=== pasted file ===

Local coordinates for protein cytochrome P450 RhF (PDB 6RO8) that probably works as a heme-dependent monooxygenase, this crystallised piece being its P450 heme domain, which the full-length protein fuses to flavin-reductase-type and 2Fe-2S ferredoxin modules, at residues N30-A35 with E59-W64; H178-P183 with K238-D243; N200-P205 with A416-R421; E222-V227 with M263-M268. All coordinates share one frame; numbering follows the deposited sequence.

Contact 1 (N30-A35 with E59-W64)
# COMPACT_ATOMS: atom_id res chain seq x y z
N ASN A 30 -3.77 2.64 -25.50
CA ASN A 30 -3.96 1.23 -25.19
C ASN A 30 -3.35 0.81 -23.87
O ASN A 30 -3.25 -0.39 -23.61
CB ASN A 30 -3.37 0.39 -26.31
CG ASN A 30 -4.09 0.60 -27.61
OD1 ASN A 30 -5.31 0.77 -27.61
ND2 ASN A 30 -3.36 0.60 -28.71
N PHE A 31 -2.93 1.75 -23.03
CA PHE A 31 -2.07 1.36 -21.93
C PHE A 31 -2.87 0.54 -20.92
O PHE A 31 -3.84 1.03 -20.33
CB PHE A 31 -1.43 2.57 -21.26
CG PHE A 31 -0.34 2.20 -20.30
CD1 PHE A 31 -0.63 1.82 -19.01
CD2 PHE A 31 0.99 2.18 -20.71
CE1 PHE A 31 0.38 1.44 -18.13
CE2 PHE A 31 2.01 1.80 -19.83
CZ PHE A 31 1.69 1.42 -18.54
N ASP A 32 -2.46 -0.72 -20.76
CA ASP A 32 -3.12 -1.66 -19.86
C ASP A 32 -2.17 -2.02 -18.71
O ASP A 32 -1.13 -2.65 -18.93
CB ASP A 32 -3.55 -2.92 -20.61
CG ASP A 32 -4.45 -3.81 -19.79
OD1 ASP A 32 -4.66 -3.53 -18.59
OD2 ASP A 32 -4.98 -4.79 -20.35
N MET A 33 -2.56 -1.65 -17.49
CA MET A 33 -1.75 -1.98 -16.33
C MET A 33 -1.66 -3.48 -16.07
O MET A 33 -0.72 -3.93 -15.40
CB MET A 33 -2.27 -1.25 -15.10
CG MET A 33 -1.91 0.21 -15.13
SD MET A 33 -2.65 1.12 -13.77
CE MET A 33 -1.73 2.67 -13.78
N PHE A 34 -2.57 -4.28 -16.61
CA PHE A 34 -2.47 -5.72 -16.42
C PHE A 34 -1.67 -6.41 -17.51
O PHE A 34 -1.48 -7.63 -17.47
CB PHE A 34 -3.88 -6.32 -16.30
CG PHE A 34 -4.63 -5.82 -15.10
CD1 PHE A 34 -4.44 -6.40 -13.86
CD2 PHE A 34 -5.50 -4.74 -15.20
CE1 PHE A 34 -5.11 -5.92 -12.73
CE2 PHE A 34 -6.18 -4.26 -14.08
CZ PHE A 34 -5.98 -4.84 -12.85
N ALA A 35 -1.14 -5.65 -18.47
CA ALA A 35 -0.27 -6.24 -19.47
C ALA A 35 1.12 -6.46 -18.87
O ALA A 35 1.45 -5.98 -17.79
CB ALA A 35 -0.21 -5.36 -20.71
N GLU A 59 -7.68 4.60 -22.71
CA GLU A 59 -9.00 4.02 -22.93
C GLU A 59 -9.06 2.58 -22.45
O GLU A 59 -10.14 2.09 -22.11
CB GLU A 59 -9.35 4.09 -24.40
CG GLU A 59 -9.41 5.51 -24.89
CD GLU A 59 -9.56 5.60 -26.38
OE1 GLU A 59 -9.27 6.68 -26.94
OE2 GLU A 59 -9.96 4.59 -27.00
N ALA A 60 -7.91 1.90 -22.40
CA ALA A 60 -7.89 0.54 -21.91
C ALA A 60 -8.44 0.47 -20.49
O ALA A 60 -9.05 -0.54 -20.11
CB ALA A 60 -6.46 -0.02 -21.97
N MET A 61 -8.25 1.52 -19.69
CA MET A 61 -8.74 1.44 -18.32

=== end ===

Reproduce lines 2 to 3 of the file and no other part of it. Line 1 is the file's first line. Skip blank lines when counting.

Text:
Contact 1 (N30-A35 with E59-W64)
# COMPACT_ATOMS: atom_id res chain seq x y z